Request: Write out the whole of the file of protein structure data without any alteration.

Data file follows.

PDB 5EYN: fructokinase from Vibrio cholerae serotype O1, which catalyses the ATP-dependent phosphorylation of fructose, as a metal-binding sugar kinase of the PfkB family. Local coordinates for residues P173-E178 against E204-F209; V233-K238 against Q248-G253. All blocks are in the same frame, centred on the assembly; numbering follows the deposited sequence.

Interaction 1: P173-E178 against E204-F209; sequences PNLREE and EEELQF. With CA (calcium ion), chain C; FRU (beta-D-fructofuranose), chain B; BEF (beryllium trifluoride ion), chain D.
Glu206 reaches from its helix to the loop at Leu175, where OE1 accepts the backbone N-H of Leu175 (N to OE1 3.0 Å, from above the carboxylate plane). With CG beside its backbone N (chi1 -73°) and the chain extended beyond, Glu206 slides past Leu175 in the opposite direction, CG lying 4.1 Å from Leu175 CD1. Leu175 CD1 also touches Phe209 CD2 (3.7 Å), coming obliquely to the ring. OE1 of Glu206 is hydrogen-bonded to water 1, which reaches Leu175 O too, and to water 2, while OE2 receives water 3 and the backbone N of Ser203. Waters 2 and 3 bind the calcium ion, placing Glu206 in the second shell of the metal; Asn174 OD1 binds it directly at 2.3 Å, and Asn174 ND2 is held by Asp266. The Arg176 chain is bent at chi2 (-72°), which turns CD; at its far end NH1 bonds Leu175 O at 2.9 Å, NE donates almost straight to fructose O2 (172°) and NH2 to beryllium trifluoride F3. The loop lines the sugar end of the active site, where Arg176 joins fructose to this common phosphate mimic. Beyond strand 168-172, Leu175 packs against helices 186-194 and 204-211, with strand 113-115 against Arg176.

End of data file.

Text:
PDB 5EYN: fructokinase from Vibrio cholerae serotype O1, which catalyses the ATP-dependent phosphorylation of fructose, as a metal-binding sugar kinase of the PfkB family. Local coordinates for residues P173-E178 against E204-F209; V233-K238 against Q248-G253. All blocks are in the same frame, centred on the assembly; numbering follows the deposited sequence.

Interaction 1: P173-E178 against E204-F209; sequences PNLREE and EEELQF. With CA (calcium ion), chain C; FRU (beta-D-fructofuranose), chain B; BEF (beryllium trifluoride ion), chain D.
Glu206 reaches from its helix to the loop at Leu175, where OE1 accepts the backbone N-H of Leu175 (N to OE1 3.0 Å, from above the carboxylate plane). With CG beside its backbone N (chi1 -73°) and the chain extended beyond, Glu206 slides past Leu175 in the opposite direction, CG lying 4.1 Å from Leu175 CD1. Leu175 CD1 also touches Phe209 CD2 (3.7 Å), coming obliquely to the ring. OE1 of Glu206 is hydrogen-bonded to water 1, which reaches Leu175 O too, and to water 2, while OE2 receives water 3 and the backbone N of Ser203. Waters 2 and 3 bind the calcium ion, placing Glu206 in the second shell of the metal; Asn174 OD1 binds it directly at 2.3 Å, and Asn174 ND2 is held by Asp266. The Arg176 chain is bent at chi2 (-72°), which turns CD; at its far end NH1 bonds Leu175 O at 2.9 Å, NE donates almost straight to fructose O2 (172°) and NH2 to beryllium trifluoride F3. The loop lines the sugar end of the active site, where Arg176 joins fructose to this common phosphate mimic. Beyond strand 168-172, Leu175 packs against helices 186-194 and 204-211, with strand 113-115 against Arg176.